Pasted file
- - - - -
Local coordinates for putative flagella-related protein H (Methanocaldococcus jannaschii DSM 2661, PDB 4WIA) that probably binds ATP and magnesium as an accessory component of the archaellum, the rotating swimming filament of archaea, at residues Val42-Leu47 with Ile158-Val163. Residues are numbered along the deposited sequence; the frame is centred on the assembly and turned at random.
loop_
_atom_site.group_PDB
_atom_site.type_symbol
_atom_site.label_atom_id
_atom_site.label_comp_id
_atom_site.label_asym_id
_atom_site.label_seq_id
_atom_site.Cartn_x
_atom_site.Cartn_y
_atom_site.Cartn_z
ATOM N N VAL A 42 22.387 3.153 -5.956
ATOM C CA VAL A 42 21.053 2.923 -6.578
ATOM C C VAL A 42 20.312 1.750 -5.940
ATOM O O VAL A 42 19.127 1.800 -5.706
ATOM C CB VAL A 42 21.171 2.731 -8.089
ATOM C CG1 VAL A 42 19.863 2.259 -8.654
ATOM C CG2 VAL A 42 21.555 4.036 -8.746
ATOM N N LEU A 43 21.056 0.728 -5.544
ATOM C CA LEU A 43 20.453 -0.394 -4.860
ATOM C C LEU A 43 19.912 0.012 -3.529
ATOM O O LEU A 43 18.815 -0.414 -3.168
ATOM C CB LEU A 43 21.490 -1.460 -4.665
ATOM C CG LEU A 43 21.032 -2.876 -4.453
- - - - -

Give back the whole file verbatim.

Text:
Local coordinates for putative flagella-related protein H (Methanocaldococcus jannaschii DSM 2661, PDB 4WIA) that probably binds ATP and magnesium as an accessory component of the archaellum, the rotating swimming filament of archaea, at residues Val42-Leu47 with Ile158-Val163. Residues are numbered along the deposited sequence; the frame is centred on the assembly and turned at random.
loop_
_atom_site.group_PDB
_atom_site.type_symbol
_atom_site.label_atom_id
_atom_site.label_comp_id
_atom_site.label_asym_id
_atom_site.label_seq_id
_atom_site.Cartn_x
_atom_site.Cartn_y
_atom_site.Cartn_z
ATOM N N VAL A 42 22.387 3.153 -5.956
ATOM C CA VAL A 42 21.053 2.923 -6.578
ATOM C C VAL A 42 20.312 1.750 -5.940
ATOM O O VAL A 42 19.127 1.800 -5.706
ATOM C CB VAL A 42 21.171 2.731 -8.089
ATOM C CG1 VAL A 42 19.863 2.259 -8.654
ATOM C CG2 VAL A 42 21.555 4.036 -8.746
ATOM N N LEU A 43 21.056 0.728 -5.544
ATOM C CA LEU A 43 20.453 -0.394 -4.860
ATOM C C LEU A 43 19.912 0.012 -3.529
ATOM O O LEU A 43 18.815 -0.414 -3.168
ATOM C CB LEU A 43 21.490 -1.460 -4.665
ATOM C CG LEU A 43 21.032 -2.876 -4.453